And yet, every once in a while, as is the case with the supposed renewed popularity of Sharon Tate, it feels important to examine the root of certain trend pieces, and call them out for being more than just frivolous and forgettable, and for being emblematic of larger problem in contemporary media, and perhaps especially in television, namely, the fetishization of “the dead girl.” Last month, in the Los Angeles Review of Books, Alice Bolin wrote about the “theory of the dead girl” and its historical prevalence in art (dating back to the ancient Greeks), most clearly seen today in popular TV shows like True Detective, Pretty Little Liars and, dating further back, Twin Peaks. Bolin tackles television’s propensity toward exploring the “confusion” and “chaos” that surround the deaths of characters like Laura Palmer, and determines that rather than simply exploiting the deaths of fictional women, the best writers manage to avoid the sexist tropes that ordinarily accompany “dead girl” story lines (specifically, the misogynistic “journey instigated by a Dead Girl body toward existential knowledge”) and instead wind up reflecting “the mess, the calamity, and the obscurity that are the consequences of misogyny.”
All of which speaks to a certain sensitivity and, even more, a specificity when it comes to the narrative of a “dead girl;” all of which was completely missing from the Sharon Tate trend piece in the Times, which managed to display not only everything wrong with trend pieces, but also everything wrong with the fetishization of the “dead girl.” In the piece, Williams manages to call Tate “the hot, new thing in Hollywood,” a “sun-dappled Denueve,” “a star-spangled Bardot,” and speaks of “her saucerlike hazel eyes and once-in-a-generation ability to fill out a minidress”—even Evan Dando weighs in via Twitter, saying, “so pretty, so pregnant, so pointless.” In effect, Tate is reduced to little more than a popular choice for people’s Pinterest boards, rendering her nothing more than a prop—a possible plot line in a TV show that employs symbolism with the subtlety of an anvil falling from the sky. Trend pieces have a tendency to be reductive and simplistic, and while sometimes that’s fine (how much nuance is in a man bun, after all?), when the subject of the piece is an eight-months-pregnant young woman who was brutally murdered decades ago, it reeks of callousness and sexism when that woman is fetishized for the dresses she wore and the way she filled them out. I never thought I’d see the day when I longed for a patented Alex Williams “hipsturbia”-esque trend piece, but at least with something like that, you know that the bullshit being manufactured is somewhat inconsequential (oh, beards are popular? you don’t say!), whereas the flippancy with which the resurgence in popularity of a woman’s life is written about is actually indicative of a much larger glibness when it comes to addressing the violence against women that is so ubiquitous in popular culture. And that’s an issue that deserves more than to be written about by Alex Williams in yet another stupid Times trend piece.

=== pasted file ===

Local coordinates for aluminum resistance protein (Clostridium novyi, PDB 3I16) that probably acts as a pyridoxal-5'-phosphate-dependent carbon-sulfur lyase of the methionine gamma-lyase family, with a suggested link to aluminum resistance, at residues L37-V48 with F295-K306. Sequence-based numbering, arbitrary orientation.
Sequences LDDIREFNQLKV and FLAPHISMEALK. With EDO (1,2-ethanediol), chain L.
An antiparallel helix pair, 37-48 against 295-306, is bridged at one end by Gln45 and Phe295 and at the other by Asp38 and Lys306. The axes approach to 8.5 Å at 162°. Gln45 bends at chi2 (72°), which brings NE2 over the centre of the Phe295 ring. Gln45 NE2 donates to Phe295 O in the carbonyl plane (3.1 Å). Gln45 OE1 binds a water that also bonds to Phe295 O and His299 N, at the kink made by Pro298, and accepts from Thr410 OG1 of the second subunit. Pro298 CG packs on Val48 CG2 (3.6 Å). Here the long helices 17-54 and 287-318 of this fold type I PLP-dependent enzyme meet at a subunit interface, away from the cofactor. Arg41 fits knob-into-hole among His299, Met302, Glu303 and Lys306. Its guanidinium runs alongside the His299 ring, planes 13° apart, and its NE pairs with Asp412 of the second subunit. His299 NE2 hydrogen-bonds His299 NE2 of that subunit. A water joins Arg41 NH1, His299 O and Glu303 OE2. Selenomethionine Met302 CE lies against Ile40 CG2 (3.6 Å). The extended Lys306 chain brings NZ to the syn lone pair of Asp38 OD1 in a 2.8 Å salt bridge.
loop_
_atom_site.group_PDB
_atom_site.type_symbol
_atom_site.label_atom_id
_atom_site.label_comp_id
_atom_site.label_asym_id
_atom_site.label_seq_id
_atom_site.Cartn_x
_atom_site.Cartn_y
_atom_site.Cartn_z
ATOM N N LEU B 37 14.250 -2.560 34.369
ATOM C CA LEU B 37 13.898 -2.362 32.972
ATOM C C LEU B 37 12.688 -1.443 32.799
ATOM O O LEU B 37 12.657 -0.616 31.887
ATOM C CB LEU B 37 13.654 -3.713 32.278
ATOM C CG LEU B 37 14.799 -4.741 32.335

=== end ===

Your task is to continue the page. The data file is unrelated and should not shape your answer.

*h/t Elon Green
Follow Kristin Iversen on twitter @kmiversen